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Thursday, June 13, 2013

Focus on Cartoonists: Cartoons Magazine Centennial June 1913

With the June 1913 issue, Cartoons Magazine made its first major format change. Most immediately obvious, is its reduction in size — shown above, side-by-side, are the May & June issues. While Cartoons Magazine explained this change as having been requested by its readers, I’d far more believe it was because the smaller format was more acceptable to advertisers. Prior to this issue, Cartoons Magazine carried very little advertising; starting with June 1913, the front and rear pages each issue are pure advertising. In later issues, this will include ads for various Cartoon Correspondence Schools and upcoming & released issues of comic strip reprint collections. We’ll show those once they start appearing, but at this point, none of the advertising is cartoon-related.

Another major change, is that before June 1913, the only prose that appeared was that written by or about cartoonists (i.e., what we’ve been showing in our monthly Focus on Cartoonists posting) — almost every page 100% cartoons. With this issue, Cartoons Magazine goes to nearly the opposite extreme. Almost all the pages become predominantly prose, with one or two smaller cartoons inset within that text. The positive is that the text pieces explain the background events of what the cartoons are taking aim at. The negative, of course, is a dramatic reduction in the number of cartoons that appear, and the reduction in their size. And some of these cartoons, are ones that had appeared in prior issues — something Cartoons Magazine had never done before. There are a few instances in which a single cartoon occupies the full page, but even here, since the magazine’s dimensions have been reduced, so are the dimensions for the full-page cartoons. The whole result is a magazine that more resembles the “news with cartoons” pages of that days’ Review of Reviews magazine, than what had been before.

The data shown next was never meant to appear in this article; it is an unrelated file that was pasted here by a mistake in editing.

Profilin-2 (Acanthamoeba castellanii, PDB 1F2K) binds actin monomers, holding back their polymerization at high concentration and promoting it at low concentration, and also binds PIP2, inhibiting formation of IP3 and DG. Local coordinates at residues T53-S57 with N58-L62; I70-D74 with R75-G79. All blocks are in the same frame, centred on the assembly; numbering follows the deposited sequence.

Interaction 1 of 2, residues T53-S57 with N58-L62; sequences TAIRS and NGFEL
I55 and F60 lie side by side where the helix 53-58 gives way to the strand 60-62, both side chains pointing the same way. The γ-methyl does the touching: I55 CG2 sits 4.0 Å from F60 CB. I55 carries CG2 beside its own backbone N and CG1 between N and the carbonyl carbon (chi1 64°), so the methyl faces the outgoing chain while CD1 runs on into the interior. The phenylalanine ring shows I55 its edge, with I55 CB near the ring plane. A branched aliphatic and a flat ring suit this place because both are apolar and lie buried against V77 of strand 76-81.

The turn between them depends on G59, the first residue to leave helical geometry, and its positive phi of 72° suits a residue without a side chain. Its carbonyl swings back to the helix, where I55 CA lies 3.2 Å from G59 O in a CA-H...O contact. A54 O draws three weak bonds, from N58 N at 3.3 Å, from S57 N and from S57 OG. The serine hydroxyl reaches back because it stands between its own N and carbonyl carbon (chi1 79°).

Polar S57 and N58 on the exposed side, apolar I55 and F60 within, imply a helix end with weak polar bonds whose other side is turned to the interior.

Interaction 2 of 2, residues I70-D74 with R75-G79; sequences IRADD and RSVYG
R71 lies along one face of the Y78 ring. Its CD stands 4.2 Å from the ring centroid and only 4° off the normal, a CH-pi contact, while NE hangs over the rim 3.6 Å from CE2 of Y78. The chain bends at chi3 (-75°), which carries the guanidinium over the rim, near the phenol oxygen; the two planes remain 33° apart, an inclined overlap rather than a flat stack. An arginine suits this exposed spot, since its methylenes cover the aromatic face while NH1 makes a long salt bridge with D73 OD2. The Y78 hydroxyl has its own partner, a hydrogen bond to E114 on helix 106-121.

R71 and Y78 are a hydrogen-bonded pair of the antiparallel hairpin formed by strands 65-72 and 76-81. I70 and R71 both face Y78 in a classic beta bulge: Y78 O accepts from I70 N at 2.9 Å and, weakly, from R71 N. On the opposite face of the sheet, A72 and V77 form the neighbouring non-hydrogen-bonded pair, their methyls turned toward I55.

As 1913 moves forward, the repeating of cartoons will fade, and purely cartoon pages will increase, so that by the end of 1913, a happy balance between prose and cartoons will be achieved. But in June of 1913, I can’t imagine that readers of Cartoons Magazine were very pleased.

Click on the above & below pictures, to view them in greater detail, and be able to read them.

Below, the June 1913 issue added a new commentator on cartoon history, comics collector Mrs. D. Harry Hammer, whose dress and pose can’t help but remind me of Groucho Marx’s favorite comic foil, actress Margaret Dumont. For her opening article, Mrs. Hammer writes about early incarnations of Uncle Sam.

Cartoons Magazine‘s other comics historian — Henry C. Williamson — returns with an article about cartoonist Charles Nelan.

Beneath, the editors comment on some of the contents this issue.

This month’s short bio pieces, above, involve artists Ole May and Herbert H. Perry. Beneath, anecdotes from cartoonist studios, including one about Pennsylvania Governor Pennypacker’s attempts to censor cartoons.

Finally, a call out to readers. My run of Cartoons Magazine has some holes in it, and the first snag is coming soon — my copy of the July 1913 issue is coverless. If any reader out there has a copy of that cover they’d be willing to scan and email to me for use here next month, it would be greatly appreciated, and of course, you would be credited in that post. Please contact me first before sending a scan. I can be reached directly at: NeoVictorian@nycap.rr.com

Doug Wheeler


Doug

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